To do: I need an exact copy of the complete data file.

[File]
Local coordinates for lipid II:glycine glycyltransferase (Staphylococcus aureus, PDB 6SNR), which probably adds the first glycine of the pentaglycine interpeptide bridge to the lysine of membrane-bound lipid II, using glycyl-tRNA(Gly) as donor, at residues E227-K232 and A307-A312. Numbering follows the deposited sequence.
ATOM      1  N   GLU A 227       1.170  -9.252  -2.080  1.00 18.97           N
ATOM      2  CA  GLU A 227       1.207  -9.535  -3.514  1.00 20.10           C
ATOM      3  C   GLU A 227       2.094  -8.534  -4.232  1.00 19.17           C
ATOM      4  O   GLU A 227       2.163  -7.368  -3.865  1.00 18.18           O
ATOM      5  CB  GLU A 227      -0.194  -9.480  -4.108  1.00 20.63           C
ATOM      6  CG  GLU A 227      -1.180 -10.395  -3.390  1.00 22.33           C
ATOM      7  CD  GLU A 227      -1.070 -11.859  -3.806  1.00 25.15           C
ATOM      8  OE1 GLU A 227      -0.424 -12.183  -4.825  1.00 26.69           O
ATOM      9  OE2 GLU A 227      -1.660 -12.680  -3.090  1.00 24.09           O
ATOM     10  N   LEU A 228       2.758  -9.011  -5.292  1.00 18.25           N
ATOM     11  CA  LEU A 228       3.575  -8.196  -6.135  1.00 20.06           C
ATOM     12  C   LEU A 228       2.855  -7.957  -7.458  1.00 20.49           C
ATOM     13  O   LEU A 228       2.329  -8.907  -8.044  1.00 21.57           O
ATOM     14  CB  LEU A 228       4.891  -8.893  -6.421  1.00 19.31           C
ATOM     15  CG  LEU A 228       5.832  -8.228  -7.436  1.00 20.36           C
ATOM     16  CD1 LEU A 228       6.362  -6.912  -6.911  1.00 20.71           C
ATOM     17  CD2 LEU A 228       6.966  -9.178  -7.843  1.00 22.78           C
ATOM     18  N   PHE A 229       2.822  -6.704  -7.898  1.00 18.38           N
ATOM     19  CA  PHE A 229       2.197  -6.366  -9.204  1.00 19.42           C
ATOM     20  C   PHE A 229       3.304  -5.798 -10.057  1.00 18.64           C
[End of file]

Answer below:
Local coordinates for lipid II:glycine glycyltransferase (Staphylococcus aureus, PDB 6SNR), which probably adds the first glycine of the pentaglycine interpeptide bridge to the lysine of membrane-bound lipid II, using glycyl-tRNA(Gly) as donor, at residues E227-K232 and A307-A312. Numbering follows the deposited sequence.
ATOM      1  N   GLU A 227       1.170  -9.252  -2.080  1.00 18.97           N
ATOM      2  CA  GLU A 227       1.207  -9.535  -3.514  1.00 20.10           C
ATOM      3  C   GLU A 227       2.094  -8.534  -4.232  1.00 19.17           C
ATOM      4  O   GLU A 227       2.163  -7.368  -3.865  1.00 18.18           O
ATOM      5  CB  GLU A 227      -0.194  -9.480  -4.108  1.00 20.63           C
ATOM      6  CG  GLU A 227      -1.180 -10.395  -3.390  1.00 22.33           C
ATOM      7  CD  GLU A 227      -1.070 -11.859  -3.806  1.00 25.15           C
ATOM      8  OE1 GLU A 227      -0.424 -12.183  -4.825  1.00 26.69           O
ATOM      9  OE2 GLU A 227      -1.660 -12.680  -3.090  1.00 24.09           O
ATOM     10  N   LEU A 228       2.758  -9.011  -5.292  1.00 18.25           N
ATOM     11  CA  LEU A 228       3.575  -8.196  -6.135  1.00 20.06           C
ATOM     12  C   LEU A 228       2.855  -7.957  -7.458  1.00 20.49           C
ATOM     13  O   LEU A 228       2.329  -8.907  -8.044  1.00 21.57           O
ATOM     14  CB  LEU A 228       4.891  -8.893  -6.421  1.00 19.31           C
ATOM     15  CG  LEU A 228       5.832  -8.228  -7.436  1.00 20.36           C
ATOM     16  CD1 LEU A 228       6.362  -6.912  -6.911  1.00 20.71           C
ATOM     17  CD2 LEU A 228       6.966  -9.178  -7.843  1.00 22.78           C
ATOM     18  N   PHE A 229       2.822  -6.704  -7.898  1.00 18.38           N
ATOM     19  CA  PHE A 229       2.197  -6.366  -9.204  1.00 19.42           C
ATOM     20  C   PHE A 229       3.304  -5.798 -10.057  1.00 18.64           C